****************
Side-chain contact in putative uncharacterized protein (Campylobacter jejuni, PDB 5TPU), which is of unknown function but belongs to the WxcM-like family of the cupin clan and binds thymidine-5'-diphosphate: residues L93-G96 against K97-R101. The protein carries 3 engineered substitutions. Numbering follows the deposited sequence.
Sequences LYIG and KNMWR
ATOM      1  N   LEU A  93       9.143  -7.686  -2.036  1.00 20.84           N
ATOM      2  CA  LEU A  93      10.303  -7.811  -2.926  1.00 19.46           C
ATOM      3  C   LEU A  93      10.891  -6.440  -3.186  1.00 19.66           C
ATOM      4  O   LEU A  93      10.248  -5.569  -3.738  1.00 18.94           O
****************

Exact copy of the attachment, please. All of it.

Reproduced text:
Side-chain contact in putative uncharacterized protein (Campylobacter jejuni, PDB 5TPU), which is of unknown function but belongs to the WxcM-like family of the cupin clan and binds thymidine-5'-diphosphate: residues L93-G96 against K97-R101. The protein carries 3 engineered substitutions. Numbering follows the deposited sequence.
Sequences LYIG and KNMWR
ATOM      1  N   LEU A  93       9.143  -7.686  -2.036  1.00 20.84           N
ATOM      2  CA  LEU A  93      10.303  -7.811  -2.926  1.00 19.46           C
ATOM      3  C   LEU A  93      10.891  -6.440  -3.186  1.00 19.66           C
ATOM      4  O   LEU A  93      10.248  -5.569  -3.738  1.00 18.94           O